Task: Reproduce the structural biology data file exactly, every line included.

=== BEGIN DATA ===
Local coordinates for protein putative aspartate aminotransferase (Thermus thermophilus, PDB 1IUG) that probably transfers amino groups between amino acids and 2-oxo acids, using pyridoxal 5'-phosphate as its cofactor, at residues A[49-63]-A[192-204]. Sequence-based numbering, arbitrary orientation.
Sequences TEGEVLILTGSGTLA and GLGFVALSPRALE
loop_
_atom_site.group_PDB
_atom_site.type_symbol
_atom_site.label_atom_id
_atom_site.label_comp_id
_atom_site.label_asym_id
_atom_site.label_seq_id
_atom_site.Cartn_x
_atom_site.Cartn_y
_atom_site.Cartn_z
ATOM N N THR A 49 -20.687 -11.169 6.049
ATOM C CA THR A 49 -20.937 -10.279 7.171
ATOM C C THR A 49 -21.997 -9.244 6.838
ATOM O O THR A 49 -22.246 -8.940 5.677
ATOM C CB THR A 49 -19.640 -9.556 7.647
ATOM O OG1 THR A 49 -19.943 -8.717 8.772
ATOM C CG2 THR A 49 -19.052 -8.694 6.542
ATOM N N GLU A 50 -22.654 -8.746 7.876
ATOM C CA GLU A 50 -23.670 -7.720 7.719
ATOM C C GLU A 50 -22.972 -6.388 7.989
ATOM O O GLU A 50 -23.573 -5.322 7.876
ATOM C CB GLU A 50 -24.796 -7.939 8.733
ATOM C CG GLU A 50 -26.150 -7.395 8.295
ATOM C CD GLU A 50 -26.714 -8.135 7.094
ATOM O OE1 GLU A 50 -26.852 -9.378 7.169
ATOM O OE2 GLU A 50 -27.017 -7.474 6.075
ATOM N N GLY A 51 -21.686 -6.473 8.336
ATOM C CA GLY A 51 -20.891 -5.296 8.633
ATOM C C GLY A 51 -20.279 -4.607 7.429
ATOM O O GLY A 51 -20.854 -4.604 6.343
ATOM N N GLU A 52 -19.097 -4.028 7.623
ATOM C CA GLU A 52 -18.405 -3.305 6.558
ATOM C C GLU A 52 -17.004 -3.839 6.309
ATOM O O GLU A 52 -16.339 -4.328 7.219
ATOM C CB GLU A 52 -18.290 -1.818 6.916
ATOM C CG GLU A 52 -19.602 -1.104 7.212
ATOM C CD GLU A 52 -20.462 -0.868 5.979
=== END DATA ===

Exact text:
Local coordinates for protein putative aspartate aminotransferase (Thermus thermophilus, PDB 1IUG) that probably transfers amino groups between amino acids and 2-oxo acids, using pyridoxal 5'-phosphate as its cofactor, at residues A[49-63]-A[192-204]. Sequence-based numbering, arbitrary orientation.
Sequences TEGEVLILTGSGTLA and GLGFVALSPRALE
loop_
_atom_site.group_PDB
_atom_site.type_symbol
_atom_site.label_atom_id
_atom_site.label_comp_id
_atom_site.label_asym_id
_atom_site.label_seq_id
_atom_site.Cartn_x
_atom_site.Cartn_y
_atom_site.Cartn_z
ATOM N N THR A 49 -20.687 -11.169 6.049
ATOM C CA THR A 49 -20.937 -10.279 7.171
ATOM C C THR A 49 -21.997 -9.244 6.838
ATOM O O THR A 49 -22.246 -8.940 5.677
ATOM C CB THR A 49 -19.640 -9.556 7.647
ATOM O OG1 THR A 49 -19.943 -8.717 8.772
ATOM C CG2 THR A 49 -19.052 -8.694 6.542
ATOM N N GLU A 50 -22.654 -8.746 7.876
ATOM C CA GLU A 50 -23.670 -7.720 7.719
ATOM C C GLU A 50 -22.972 -6.388 7.989
ATOM O O GLU A 50 -23.573 -5.322 7.876
ATOM C CB GLU A 50 -24.796 -7.939 8.733
ATOM C CG GLU A 50 -26.150 -7.395 8.295
ATOM C CD GLU A 50 -26.714 -8.135 7.094
ATOM O OE1 GLU A 50 -26.852 -9.378 7.169
ATOM O OE2 GLU A 50 -27.017 -7.474 6.075
ATOM N N GLY A 51 -21.686 -6.473 8.336
ATOM C CA GLY A 51 -20.891 -5.296 8.633
ATOM C C GLY A 51 -20.279 -4.607 7.429
ATOM O O GLY A 51 -20.854 -4.604 6.343
ATOM N N GLU A 52 -19.097 -4.028 7.623
ATOM C CA GLU A 52 -18.405 -3.305 6.558
ATOM C C GLU A 52 -17.004 -3.839 6.309
ATOM O O GLU A 52 -16.339 -4.328 7.219
ATOM C CB GLU A 52 -18.290 -1.818 6.916
ATOM C CG GLU A 52 -19.602 -1.104 7.212
ATOM C CD GLU A 52 -20.462 -0.868 5.979